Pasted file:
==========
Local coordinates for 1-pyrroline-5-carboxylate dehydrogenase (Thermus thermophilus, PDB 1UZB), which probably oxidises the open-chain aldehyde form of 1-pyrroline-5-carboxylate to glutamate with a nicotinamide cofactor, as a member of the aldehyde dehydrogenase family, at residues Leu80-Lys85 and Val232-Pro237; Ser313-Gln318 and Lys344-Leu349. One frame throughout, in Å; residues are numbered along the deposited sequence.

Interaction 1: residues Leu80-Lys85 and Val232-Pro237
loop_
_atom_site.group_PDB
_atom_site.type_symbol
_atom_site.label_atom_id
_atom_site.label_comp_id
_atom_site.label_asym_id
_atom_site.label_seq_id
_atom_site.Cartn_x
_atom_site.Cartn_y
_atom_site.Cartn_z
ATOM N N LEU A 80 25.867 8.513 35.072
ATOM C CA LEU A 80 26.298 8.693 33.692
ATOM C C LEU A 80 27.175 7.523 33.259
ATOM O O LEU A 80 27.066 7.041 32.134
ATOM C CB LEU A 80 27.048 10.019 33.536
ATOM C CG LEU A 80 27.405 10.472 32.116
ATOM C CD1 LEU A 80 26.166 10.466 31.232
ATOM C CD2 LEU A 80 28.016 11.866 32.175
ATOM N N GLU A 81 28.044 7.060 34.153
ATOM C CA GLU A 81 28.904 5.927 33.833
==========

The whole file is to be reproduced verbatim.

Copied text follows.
Local coordinates for 1-pyrroline-5-carboxylate dehydrogenase (Thermus thermophilus, PDB 1UZB), which probably oxidises the open-chain aldehyde form of 1-pyrroline-5-carboxylate to glutamate with a nicotinamide cofactor, as a member of the aldehyde dehydrogenase family, at residues Leu80-Lys85 and Val232-Pro237; Ser313-Gln318 and Lys344-Leu349. One frame throughout, in Å; residues are numbered along the deposited sequence.

Interaction 1: residues Leu80-Lys85 and Val232-Pro237
loop_
_atom_site.group_PDB
_atom_site.type_symbol
_atom_site.label_atom_id
_atom_site.label_comp_id
_atom_site.label_asym_id
_atom_site.label_seq_id
_atom_site.Cartn_x
_atom_site.Cartn_y
_atom_site.Cartn_z
ATOM N N LEU A 80 25.867 8.513 35.072
ATOM C CA LEU A 80 26.298 8.693 33.692
ATOM C C LEU A 80 27.175 7.523 33.259
ATOM O O LEU A 80 27.066 7.041 32.134
ATOM C CB LEU A 80 27.048 10.019 33.536
ATOM C CG LEU A 80 27.405 10.472 32.116
ATOM C CD1 LEU A 80 26.166 10.466 31.232
ATOM C CD2 LEU A 80 28.016 11.866 32.175
ATOM N N GLU A 81 28.044 7.060 34.153
ATOM C CA GLU A 81 28.904 5.927 33.833